How firms can use social media more effectively

By Ken Tysiac

CPA firms have a long way to go before they are making effective use of social media, according to a new survey report.

Firms can improve their effectiveness on social media with better training and tools, and by adopting written social media policies and monitoring metrics, says the 2014 Social CPAs Survey, How Accounting Firms Use Social Media Today.

The report, produced by consultancy SocialCPAs, Inovautus Consulting, and the Association for Accounting Marketing, can be downloaded for free.

“Overall, I think firms are progressing in social media, but I’ll say I was a little bit surprised that we weren’t further along,” survey co-author Sarah Johnson Dobek, founder and president of Inovautus Consulting, said in an interview. “I think there are a lot of things that firms could be doing that are easily accomplishable that they’re just not doing.”

The survey provides segmented results for 395 respondents, who hailed from accounting firms and state CPA societies, or were vendors or consultants to accounting firms. Eighty-five percent of the respondents were from accounting firms.

Respondents are infrequent posters on social media, according to the survey. The average weekly posting rate for firms using the following platforms was just 1.7 times for Google Plus, 3.1 times for LinkedIn, 3.4 times for Facebook, and 5.7 times for Twitter.

Firms need to increase the frequency of their posts, consultants say. Dobek, for example, advises posting to Twitter 15 times per week. Barry MacQuarrie, CPA, the founder of SocialCPAs, said many firms build profiles on LinkedIn, for example, but then don’t spend much time using the platform to connect.

“What I tell people is that making connections and staying involved with other people is a constant process,” MacQuarrie said. “Each time you’re meeting someone, connect with them on LinkedIn and learn about them and see if you can share ideas and share content, share information and help them. Active connecting, active engagement, is a huge piece of being proficient with social media.”

Firms seeking to improve their social media effectiveness, according to MacQuarrie and Dobek, can do so by:

Training . Half of the survey respondents said they provide their employees no training in use of social media. “I talked with some CPAs about LinkedIn, and they were asking, ‘Why would you need training on LinkedIn? Everybody knows how to use it,’ ” MacQuarrie said. “And I think the perception is, much like Excel, if I know 10% or 20% of Excel, I feel like a power user. And I have no idea what I don’t know.”

Adopting a formal, written social media policy . Just 45% of respondents said their firm or organization has a written social media policy. MacQuarrie said firms would not be able to operate without a policy around how they prepare tax returns or perform audits. So why should social media be any different? Legal counsel should be consulted in creating the policy, Dobek said, because regulations vary from state to state. MacQuarrie said the policy should cover both what firm personnel shouldn’t do and best practices for what they should do in order to get the most out of social media in a productive, safe way.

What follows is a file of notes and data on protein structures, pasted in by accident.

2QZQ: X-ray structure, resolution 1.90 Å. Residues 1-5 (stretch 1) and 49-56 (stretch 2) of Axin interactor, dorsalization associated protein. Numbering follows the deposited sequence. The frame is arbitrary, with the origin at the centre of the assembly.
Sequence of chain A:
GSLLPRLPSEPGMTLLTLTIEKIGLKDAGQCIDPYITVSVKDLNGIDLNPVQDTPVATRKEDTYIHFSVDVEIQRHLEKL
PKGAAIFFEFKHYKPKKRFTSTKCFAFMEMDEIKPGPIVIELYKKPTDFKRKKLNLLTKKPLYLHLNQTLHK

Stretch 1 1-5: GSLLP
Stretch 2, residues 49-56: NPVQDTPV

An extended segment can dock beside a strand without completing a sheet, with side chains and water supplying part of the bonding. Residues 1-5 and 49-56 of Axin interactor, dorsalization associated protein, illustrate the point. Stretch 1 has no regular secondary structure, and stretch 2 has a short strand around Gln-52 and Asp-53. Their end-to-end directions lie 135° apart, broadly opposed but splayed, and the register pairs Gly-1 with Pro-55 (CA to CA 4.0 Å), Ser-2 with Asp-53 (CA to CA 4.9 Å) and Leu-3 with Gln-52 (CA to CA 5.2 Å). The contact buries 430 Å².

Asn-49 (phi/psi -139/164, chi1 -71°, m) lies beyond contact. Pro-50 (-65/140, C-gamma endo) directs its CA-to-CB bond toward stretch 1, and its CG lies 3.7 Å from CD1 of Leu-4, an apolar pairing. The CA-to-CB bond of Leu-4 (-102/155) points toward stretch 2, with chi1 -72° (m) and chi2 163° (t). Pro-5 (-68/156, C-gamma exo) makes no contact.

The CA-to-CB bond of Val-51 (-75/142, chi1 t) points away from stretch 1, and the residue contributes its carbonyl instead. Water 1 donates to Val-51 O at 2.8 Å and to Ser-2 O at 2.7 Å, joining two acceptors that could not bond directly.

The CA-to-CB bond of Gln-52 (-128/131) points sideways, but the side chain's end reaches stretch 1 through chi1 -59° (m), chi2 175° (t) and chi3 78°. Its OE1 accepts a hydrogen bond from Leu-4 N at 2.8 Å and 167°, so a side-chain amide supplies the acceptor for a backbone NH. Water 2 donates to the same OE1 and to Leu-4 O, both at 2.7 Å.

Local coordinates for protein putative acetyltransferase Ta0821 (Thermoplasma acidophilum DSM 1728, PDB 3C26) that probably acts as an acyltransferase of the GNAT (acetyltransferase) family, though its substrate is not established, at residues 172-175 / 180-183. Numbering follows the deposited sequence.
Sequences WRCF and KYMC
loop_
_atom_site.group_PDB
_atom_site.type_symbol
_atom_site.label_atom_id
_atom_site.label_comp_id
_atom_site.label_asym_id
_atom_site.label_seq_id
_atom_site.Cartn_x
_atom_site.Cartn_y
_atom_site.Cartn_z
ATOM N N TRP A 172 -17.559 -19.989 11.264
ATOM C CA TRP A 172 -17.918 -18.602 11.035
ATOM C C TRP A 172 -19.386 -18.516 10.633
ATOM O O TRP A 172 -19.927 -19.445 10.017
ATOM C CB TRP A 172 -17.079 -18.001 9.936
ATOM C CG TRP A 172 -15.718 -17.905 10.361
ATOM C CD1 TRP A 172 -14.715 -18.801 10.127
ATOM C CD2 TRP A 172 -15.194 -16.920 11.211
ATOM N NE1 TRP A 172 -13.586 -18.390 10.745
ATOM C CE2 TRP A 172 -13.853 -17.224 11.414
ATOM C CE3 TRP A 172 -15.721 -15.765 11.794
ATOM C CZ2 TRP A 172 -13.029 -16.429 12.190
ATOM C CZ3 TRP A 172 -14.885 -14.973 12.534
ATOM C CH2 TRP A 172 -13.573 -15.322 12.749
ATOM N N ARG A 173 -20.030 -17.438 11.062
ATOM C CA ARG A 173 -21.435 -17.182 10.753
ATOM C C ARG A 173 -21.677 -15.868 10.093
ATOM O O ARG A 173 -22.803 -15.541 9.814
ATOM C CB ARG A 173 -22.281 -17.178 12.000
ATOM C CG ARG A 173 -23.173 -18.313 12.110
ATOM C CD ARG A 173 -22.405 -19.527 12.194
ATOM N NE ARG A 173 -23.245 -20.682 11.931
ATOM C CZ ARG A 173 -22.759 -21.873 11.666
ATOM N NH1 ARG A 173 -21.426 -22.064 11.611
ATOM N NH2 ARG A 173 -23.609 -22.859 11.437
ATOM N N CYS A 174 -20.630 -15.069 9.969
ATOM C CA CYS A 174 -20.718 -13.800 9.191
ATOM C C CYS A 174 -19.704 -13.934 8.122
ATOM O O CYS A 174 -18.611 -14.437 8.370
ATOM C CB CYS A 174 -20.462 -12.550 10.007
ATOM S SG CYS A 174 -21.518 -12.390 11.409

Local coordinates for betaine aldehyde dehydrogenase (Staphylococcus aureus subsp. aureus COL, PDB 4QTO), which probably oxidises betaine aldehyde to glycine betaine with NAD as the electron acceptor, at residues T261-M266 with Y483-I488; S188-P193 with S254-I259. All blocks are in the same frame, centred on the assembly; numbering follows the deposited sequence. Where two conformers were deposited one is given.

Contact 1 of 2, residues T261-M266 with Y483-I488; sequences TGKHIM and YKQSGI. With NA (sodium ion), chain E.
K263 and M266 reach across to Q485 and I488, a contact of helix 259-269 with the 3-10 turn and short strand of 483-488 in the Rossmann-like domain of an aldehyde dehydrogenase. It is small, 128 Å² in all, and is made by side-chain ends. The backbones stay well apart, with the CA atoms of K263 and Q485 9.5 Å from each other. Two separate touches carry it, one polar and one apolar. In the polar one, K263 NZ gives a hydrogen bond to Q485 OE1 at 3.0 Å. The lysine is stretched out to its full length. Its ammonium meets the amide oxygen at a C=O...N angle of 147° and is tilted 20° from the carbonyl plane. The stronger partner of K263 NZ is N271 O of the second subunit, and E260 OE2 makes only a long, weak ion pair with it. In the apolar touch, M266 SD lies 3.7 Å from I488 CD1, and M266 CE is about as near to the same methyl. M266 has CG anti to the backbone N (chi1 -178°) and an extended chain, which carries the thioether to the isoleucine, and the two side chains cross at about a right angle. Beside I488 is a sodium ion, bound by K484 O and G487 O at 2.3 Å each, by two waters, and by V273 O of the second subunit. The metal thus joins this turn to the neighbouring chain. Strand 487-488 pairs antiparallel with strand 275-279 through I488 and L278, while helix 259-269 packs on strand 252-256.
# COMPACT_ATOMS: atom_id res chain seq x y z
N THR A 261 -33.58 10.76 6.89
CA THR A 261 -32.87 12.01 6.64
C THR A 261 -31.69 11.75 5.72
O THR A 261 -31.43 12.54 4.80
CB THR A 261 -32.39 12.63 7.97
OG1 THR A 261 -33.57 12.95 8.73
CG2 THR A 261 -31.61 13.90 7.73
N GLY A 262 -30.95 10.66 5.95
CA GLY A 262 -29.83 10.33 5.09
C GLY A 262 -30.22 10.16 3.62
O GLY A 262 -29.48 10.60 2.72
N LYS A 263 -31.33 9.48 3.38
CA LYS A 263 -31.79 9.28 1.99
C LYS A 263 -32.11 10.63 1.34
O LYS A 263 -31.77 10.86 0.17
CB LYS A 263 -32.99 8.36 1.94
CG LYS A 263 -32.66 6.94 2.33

Using tools . Sixty percent of respondents post directly to social media sites. But free or cost-effective tools exist that can help firms manage their social media activity more efficiently and effectively. “Most firms are still not leveraging tools that allow them to leverage their social media accounts for $5 or $10 a month,” Dobek said. “Firms either don’t know about them or just aren’t investing in tools that are going to allow them to get more out of it.”

Monitoring analytics . Just half of respondents look at their web and social media analytics at least monthly, and 25% never look at their analytics, according to the survey. Firms and organizations may require training to understand all the analytics that are available to them, MacQuarrie said. Once they receive this training, it can be possible to understand the return on investment (ROI) of certain activities on social media. “People believe there is no way to measure ROI [in social media], but there are some analytics that you can measure and monitor and use,” he said.

Taking a deliberate approach . When firms and CPAs realize they are behind the curve in their use of social media, they tend to take on too much in an attempt to catch up, Dobek said. She advises taking a deliberate approach, learning how to use social media appropriately, and putting together a plan for it. “You actually have to be actively engaged with the network you’re on and the community you’re building. And that takes time, and that takes strategy, and you can’t be afraid to hire somebody to do it. I think they think social media is easy because it appears easy and there are a lot of people on Facebook, but there is a lot more behind it and in getting results and ROI than just posting a profile.”

Ken Tysiac is a JofA editorial director.

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